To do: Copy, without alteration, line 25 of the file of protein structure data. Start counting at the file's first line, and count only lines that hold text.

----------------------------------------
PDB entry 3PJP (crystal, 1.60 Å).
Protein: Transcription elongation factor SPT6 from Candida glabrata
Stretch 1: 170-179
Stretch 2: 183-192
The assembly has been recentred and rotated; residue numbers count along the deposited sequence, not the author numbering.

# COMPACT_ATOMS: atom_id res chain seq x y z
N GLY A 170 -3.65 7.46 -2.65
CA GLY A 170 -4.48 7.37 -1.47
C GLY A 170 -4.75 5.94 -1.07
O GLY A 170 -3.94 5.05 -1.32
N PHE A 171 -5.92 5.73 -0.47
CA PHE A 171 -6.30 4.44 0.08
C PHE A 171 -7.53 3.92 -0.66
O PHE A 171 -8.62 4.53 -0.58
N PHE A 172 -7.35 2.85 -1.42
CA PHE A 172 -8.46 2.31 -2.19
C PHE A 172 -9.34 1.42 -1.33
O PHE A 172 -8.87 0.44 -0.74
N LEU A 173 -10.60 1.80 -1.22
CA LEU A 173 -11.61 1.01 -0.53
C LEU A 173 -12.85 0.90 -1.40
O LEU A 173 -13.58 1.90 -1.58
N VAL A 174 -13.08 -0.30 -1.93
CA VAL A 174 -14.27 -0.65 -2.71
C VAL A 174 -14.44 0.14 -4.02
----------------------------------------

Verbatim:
C VAL A 174 -14.44 0.14 -4.02